When my daughter began attending school, every time I dropped her off for the day, I would repeat a simple mantra to her: “Remember that thoughts become things. Keep them beautiful.” I still repeat this simple phrase to her, and to myself, every chance I get. Because of things like neuroplasticity, the brain’s ability to rewire itself, little thoughts like this, repeated over time, can have a profound effect on our beliefs.

Beliefs are powerful things. They shape everything from national policy to individual decision-making. But perhaps the most powerful belief is the belief that we have the ability to change things for the better. It is this belief that lets each of us develop to our fullest potential. But unfortunately, not everyone holds this belief. Early exposure to the concept of neuroplasticity could change that.

We already know that learning about the brain’s ability to expand its intelligence can help kids do better on tests and that reinforcing limiting thoughts makes them do poorly. What if I told you the same is true for emotional intelligence?

Because the world we live in often teaches us that we can’t overcome adversity, this fact could change everything about how young students develop, and for the better.

Neuroplasticity and the Ability to Change Thought Patterns

Neuroplasticity refers to the physiological changes that take place in the brain as we interact with the environment. A negative experience doesn’t just affect the way that we feel in the moment, but literally restructures the alignment of neurons in the brain. For this reason, having a healthy environment during childhood and even into early adulthood is extremely important—the brain is still developing during this time. Our thoughts, attitudes, and beliefs about how the world works has a profound impact on each of our cognitive states. The belief that the world has no meaning often leads to a depressed or anxious mental state. Alternatively, seeing the physical world as a nurturing place can lead to a happy, well-adjusted mental state.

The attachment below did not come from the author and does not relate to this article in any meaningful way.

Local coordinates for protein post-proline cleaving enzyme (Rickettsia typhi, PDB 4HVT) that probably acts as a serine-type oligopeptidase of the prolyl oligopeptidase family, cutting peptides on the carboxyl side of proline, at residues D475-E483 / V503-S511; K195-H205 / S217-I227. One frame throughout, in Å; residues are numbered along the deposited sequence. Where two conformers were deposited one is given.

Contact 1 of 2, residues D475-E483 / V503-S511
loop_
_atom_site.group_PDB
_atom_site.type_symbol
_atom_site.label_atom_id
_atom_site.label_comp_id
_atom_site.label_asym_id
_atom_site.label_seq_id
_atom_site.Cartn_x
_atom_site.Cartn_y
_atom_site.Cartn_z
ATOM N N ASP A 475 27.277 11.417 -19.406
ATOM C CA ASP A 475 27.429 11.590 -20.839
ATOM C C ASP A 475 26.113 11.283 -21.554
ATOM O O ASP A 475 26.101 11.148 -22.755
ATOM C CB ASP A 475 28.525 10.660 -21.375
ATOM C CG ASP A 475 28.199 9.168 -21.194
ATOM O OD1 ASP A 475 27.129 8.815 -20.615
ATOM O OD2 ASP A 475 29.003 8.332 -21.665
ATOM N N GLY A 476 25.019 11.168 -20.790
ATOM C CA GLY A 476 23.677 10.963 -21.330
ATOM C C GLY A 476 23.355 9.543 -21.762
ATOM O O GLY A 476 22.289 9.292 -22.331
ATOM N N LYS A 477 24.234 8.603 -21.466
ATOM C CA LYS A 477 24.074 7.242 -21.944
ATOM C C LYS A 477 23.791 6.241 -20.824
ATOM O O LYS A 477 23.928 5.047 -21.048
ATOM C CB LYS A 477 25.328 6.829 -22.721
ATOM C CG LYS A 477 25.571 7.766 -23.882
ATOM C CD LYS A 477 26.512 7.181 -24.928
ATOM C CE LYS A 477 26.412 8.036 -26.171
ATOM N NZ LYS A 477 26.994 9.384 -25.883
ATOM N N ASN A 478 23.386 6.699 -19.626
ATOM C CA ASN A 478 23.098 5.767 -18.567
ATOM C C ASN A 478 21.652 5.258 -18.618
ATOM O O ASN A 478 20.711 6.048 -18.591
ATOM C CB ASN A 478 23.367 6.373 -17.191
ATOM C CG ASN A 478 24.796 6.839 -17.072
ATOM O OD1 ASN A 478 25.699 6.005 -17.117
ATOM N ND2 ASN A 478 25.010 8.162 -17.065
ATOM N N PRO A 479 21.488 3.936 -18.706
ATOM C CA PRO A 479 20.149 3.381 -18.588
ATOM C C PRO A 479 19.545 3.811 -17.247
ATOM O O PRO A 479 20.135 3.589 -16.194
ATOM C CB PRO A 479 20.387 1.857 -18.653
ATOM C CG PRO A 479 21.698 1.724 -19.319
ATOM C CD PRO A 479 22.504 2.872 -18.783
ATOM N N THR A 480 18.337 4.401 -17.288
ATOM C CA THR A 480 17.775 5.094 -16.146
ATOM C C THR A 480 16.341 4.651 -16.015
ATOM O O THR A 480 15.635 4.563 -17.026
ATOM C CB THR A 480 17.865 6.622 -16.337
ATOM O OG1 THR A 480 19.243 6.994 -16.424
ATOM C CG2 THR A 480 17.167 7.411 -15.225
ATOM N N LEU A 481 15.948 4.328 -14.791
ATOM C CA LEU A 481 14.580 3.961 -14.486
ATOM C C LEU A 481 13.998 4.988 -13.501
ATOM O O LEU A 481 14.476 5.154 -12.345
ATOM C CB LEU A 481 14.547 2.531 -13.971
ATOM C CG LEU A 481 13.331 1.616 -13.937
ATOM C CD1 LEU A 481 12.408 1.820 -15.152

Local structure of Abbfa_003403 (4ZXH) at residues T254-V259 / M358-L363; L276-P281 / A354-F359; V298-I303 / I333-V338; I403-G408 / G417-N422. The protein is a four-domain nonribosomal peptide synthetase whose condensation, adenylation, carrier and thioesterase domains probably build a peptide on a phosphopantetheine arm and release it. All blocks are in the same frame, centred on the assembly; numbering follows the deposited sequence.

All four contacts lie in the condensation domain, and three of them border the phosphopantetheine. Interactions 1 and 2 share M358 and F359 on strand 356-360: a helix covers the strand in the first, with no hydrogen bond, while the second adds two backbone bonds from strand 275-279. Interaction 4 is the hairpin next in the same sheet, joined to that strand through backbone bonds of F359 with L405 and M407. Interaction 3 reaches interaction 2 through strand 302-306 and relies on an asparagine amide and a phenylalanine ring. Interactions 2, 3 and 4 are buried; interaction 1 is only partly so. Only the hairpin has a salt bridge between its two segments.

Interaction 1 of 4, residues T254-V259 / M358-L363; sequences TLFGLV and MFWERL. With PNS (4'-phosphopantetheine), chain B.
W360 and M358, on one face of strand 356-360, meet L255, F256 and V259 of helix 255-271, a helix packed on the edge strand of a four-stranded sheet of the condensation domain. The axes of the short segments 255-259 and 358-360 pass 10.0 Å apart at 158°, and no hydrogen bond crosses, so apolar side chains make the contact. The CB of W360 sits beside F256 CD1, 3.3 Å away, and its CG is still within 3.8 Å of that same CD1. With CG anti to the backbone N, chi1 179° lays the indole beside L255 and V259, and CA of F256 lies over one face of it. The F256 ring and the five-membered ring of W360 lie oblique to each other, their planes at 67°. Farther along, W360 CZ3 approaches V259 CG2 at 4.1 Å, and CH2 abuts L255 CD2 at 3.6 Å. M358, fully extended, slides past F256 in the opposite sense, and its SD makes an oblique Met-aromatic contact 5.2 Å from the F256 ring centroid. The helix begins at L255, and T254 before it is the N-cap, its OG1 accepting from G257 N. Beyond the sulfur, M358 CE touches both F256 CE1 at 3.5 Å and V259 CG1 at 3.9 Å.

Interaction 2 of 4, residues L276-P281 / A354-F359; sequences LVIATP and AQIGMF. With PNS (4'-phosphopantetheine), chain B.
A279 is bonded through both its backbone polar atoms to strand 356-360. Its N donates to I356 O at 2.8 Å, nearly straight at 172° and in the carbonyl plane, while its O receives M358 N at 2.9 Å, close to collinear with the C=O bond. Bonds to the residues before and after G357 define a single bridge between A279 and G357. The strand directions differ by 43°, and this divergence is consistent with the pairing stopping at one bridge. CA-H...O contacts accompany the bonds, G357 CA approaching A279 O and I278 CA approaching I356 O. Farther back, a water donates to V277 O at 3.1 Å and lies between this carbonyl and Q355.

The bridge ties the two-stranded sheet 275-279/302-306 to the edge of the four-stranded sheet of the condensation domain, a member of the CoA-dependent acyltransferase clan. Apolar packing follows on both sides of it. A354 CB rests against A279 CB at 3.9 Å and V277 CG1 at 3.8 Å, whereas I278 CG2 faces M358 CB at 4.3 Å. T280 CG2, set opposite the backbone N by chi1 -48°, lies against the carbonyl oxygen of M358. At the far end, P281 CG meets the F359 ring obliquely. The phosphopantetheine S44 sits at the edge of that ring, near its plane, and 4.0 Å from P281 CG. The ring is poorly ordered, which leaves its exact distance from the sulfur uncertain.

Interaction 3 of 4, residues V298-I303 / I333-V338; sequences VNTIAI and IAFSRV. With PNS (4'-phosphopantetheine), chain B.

No one knows about neuroplasticity without being taught about it. And when we are taught about it, a door opens. This door represents a possibility for change, for improvement, for a way forward toward happiness. There are different ways to manipulate our thought patterns toward a more positive view. But learning about neuroplasticity offers young students a tangible way to see this possibility. If their brains can change, they can change.

Neuroplasticity and Emotional Intelligence

Without getting too technical, let’s take a peek at a few different parts of the brain associated with emotional intelligence—the prefrontal cortex and the amygdala. The prefrontal cortex, which is in charge of things like complex thought, decision making, and moderating social interactions, is the most developed part of the brain. It acts like the pilot of an airplane. It makes contact with air traffic control, instructs the crew, and solves any technical problems that arise. The amygdala, like the prefrontal cortex, helps with decision making, but it also controls emotional reactions. It is also the primary structure that controls the fight or flight response. You can think of the amygdala as the anxious passenger aboard the airplane who is afraid of flying. If he feels turbulence (i.e. senses a threat), panic might ensue.

Emotional intelligence depends largely on being able to determine which part of the brain is making the decisions. Students who understand when their amygdala has taken over can reflect on themselves. This allows the prefrontal cortex to regain control. They can also sense in their peers when the amygdala is the one doing the talking. This ability can, in turn, lead to a deeper understanding of the feelings of others. When they understand the difference between decisions made by the pilot and the panicked passenger, they can practice building new neural connections through neuroplasticity.

When they understand where their thoughts are coming from and that they can change negative thought patterns, their thoughts will become and stay beautiful.

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